Hence, anyone who can claim, in the words of a popular song, that mammaries haunt the corners of his mind, will suffer no shortage of visual associations when shopping at a French farmers’ market.

Moreover, a libidinous chap may even get so excited by this associative abundance that he’ll feel an irresistible urge to add tactile perception to visual. This could be done either surreptitiously, by rubbing, as if inadvertently, an elbow against a woman’s breast in the crowd or savagely, by openly fondling a strange woman without permission.

The first would be infantile, the second possibly illegal. So, being neither a child nor a criminal, I hasten to reassure you that the claim made in the title above refers not to a woman’s breasts but to their visual analogues: fruit.

Since the thought of feeling up a strange woman in public never crosses my mind, I haven’t investigated French laws proscribing such an indiscretion. However, on general principle, they must be rather strict – especially since even in France women bizarrely object to being regarded as merely sex objects.

But, no matter how draconian such laws may be, they can’t possibly be stricter than the rules protecting the inviolability of fruit and veg to any unauthorised fondling.

Some market traders exhibit written injunctions to the effect of DO NOT TOUCH FRUIT!!! Most don’t bother, just as no one puts up a sign saying “Don’t grab my wife’s breasts”. This is a rule of such long standing that it requires no explicit reiteration.

Now I have a real, as opposed to a facetious, confession to make: I’m a bit of a foodie. I like eating well and, since I’m married to an Englishwoman and can’t afford to eat out every day, I do all my own cooking.

Any serious cook will tell you that this means doing all my own buying: I can no more make a decent meal with someone else’s ingredients than I can play decent tennis with someone else’s racquet.

I further maintain than no serious cook can buy, say, a peach or tomato without touching it first. Appearances alone are deceptive, especially in these days of industrialised farming directed by government guidelines. Seasonality is a better indication, but even that doesn’t guarantee quality.

Peaches, for example, are in season now. Yet you may take two identical-looking fruit, and one will be harder than a rock or, to develop the earlier simile, any woman’s breast I’ve ever touched, while the other will be amorphously softer than either a rock or, well… you get the point.

If I buy tomatoes to make a sauce, I don’t mind them squirting juice at the slightest touch, the way a lactating breast squirts milk. However, I expect firm texture in a tomato destined for a salad.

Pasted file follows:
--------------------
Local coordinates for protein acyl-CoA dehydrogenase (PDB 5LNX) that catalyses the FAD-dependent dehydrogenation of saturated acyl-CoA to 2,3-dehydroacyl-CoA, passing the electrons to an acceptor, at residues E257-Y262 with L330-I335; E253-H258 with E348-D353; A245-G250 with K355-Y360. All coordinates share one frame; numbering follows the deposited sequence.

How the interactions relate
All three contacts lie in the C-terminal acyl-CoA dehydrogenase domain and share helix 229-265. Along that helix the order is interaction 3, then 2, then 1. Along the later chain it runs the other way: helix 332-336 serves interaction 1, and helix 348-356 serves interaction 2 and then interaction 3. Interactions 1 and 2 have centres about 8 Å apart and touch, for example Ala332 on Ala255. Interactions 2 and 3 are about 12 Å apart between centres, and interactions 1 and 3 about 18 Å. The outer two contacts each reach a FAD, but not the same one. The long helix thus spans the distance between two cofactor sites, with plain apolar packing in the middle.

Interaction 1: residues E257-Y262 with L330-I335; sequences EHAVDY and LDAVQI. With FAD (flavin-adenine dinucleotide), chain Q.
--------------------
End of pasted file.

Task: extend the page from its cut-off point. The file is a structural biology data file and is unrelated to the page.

So why don’t French farmers allow me to touch their produce? I can merely ask for a kilo of something, specifying the degree of desired firmness and hoping that the seller will comply.

The reason is fairly obvious. The trader doesn’t want me to skim all his best stuff off the top, leaving only scraps for other customers. His reputation may survive if a third of the firm peaches I requested turn out to be mushy, but not the next man in line being stuck with nothing but squishy fruit that disintegrates before he gets back to his 30-year-old Peugeot.

The tradesman’s motives are understandable, but that doesn’t make them any more forgivable. The French are wrong when saying that to understand all is to forgive all. Milking my simile for all it’s worth, and even a bit more, a woman may understand a ruffian feeling her up in a crowded place, but that doesn’t mean she’ll forgive him in a hurry.

Here it’s important to mention a difference between France and England. The English have fewer rules, but these tend to be rigorously enforced. The French, on the other hand, outscore the game of cricket in the number of rules governing the simplest of activities, such as the issuing of a planning permit to develop a loft.

However, any such rule can be trumped by a personal relationship based on friendship, mutual acquaintances or a bribe. I recall applying for such a permit, only to be told at the local council that the issue was so complex that it would take at least a year to resolve, probably longer. In fact, we got the permit the next day because our neighbour worked as secretary to the mayor.

The delicate issue of touching fruit can be resolved in the same manner. I’ve known many of our local traders for years, and after the first decade or so, they generously allowed me to find out what I was buying before I bought it. Even if the trader doesn’t know you, a polite request of “may I choose?” could work, although you must be prepared for a rude rebuke.

Come to think of it, this isn’t all that different from groping a woman. Ask politely – you never know your luck.